* Plateau production of 1 bcf/day seen by 2018
* BP to hold 60 percent of project, spend around $9.6 bln
* Khazzan tight gas project vital for Oman growth
By Sami Aboudi and Daniel Fineren
MUSCAT/DUBAI, Dec 16 BP will drill some
300 wells to flush gas trapped deep under the Omani desert over
the next 15 years in a $16-billion project that Oman is relying
on to keep its economy growing.
The Khazzan tight gas project, which aims to extract around
one billion cubic feet (bcf) per day of gas from sandstone at
depths of up to 4,500 metres in central Oman, is a showcase for
BP's tight gas extraction technology.
Its success is vital for a country whose own gas exports
have been eaten away by its voracious appetite for energy.
"Today's signing is an important step in the Sultanate of
Oman's plans to meet growing demand for energy over the coming
decades and to contribute to economic development in Oman," the
country's oil and gas minister, Mohammed Al Rumhy, said in a
statement after the signing in Muscat.
"The Khazzan project is the largest new upstream project in
Oman and a pioneering development in the region in unlocking
technically challenging tight gas through technology."
BP will have a 60 percent operating stake in the project,
which involves a 15-year programme of drilling into sandstone
thousands of metres below the surface to extract gas using
hydraulic fracturing technology developed in the United States.
BP expects to invest around $9.60 billion over the full
field development, in accordance with its 60 percent stake in
the $16 billion project, a BP spokesman said. State-owned Oman
Oil Company Exploration & Production (OOCEP) will have a 40
percent stake. The $16 billion total investment estimate
includes around $1.5 billion already spent.
MONTHS OF HAGGLING
After months of haggling, Muscat agreed in mid-2013 on the
price at which BP could sell gas it can squeeze from deep under
the desert of central Oman.
Neither side would reveal the price they had agreed to make
the project worthwhile for BP, but BP Chief Executive Bob Dudley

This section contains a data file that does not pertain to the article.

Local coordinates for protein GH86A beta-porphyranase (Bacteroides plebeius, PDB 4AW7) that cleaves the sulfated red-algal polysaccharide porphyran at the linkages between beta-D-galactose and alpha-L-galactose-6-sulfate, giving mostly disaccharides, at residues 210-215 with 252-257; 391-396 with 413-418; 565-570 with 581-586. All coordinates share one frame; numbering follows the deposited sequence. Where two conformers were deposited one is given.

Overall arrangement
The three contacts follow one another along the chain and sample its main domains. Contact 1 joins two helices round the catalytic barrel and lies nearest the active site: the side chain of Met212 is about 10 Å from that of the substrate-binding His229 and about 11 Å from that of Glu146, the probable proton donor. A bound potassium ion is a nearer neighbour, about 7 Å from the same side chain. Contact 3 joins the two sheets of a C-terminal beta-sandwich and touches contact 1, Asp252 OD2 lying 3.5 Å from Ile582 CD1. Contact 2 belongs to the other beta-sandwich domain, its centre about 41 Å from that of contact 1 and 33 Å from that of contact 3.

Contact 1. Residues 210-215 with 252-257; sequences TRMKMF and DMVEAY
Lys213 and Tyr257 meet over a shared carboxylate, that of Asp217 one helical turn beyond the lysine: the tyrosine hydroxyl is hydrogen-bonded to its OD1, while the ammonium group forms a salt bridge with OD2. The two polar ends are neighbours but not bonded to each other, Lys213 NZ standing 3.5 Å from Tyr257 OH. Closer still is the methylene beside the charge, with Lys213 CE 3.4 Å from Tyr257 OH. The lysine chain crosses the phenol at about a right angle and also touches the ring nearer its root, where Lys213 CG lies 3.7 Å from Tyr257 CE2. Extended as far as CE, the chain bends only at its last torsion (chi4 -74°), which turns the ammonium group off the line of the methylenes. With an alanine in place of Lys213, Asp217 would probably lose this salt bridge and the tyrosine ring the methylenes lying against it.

said the price was competitive within BP's global investment
"We are a company who have said that we will use a very
disciplined capital framework and for the rest of the decade we
will keep BP's capital investments between $24 and $27 billion a
year," Dudley told reporters.
"There are other projects that we have put aside but this is
one that is big, it is important and it is a good partnership...
It fits with our strategy as a company to develop large
Construction is expected to begin in 2014, with first gas
expected in late 2017 and plateau production of around 1 bcf, or
28.3 million cubic metres, per day expected in 2018.
This would be enough to meet around a third of the country's
current domestic gas needs. But Omani energy demand is rising
rapidly and Muscat also hopes to import Iranian gas in a 25-year
deal signed in August.
"The country needs the gas to develop its economy," Al Ruhmy
told journalists. "Our needs for gas increase day by day."
BP expects to develop around 7 trillion cubic feet (tcf) of
gas in the Khazzan project, and to pump around 25,000 barrels
per day (bpd) of gas condensate, a light oil, helping ensure a
good rate of return from the investment.
The 30-year production sharing and gas sales agreements also
allow BP to appraise more gas resources in Oman's Block 61,
which it expects to develop in later phases.
The Omani government will take 55 percent of the gas sales
revenues, while the rest will be split between the project
partners, with 60 percent for BP and 40 percent for (OOCEP)
after deducting costs, the minister told the news conference.
BP shares rose from close on Friday at 465.55 pence
to around 470.35 pence at 1430 GMT on Monday.
Rock-bottom, government-set gas prices prevalent in the
Middle East have discouraged investments in projects needed to
meet rapidly rising demand for gas across the region, making
many countries rely increasingly on imports or watch rampant
domestic demand eat into their gas exports.
In a rare Middle East move to cut huge fuel subsidy bills,
Oman plans to double natural gas prices for some industrial
consumers from $1.5/mmbtu in 2012 to $3/mmbtu in 2015.
Oman currently exports gas from liquefied natural gas (LNG)
plants that were planned before the small non-OPEC oil producer
was forced to revise down its gas reserves.
Oman's gas appetite has already taken a bite out of its LNG
exports and analysts say the success of Khazzan will be vital
for the country to keep exporting over the next decade.
BP said it had also signed a non-binding memorandum of
understanding with state-run and Oman Oil Company to develop a
one million tonne per year acetic acid plant in Duqm, on the
Arabian Sea coast of Oman.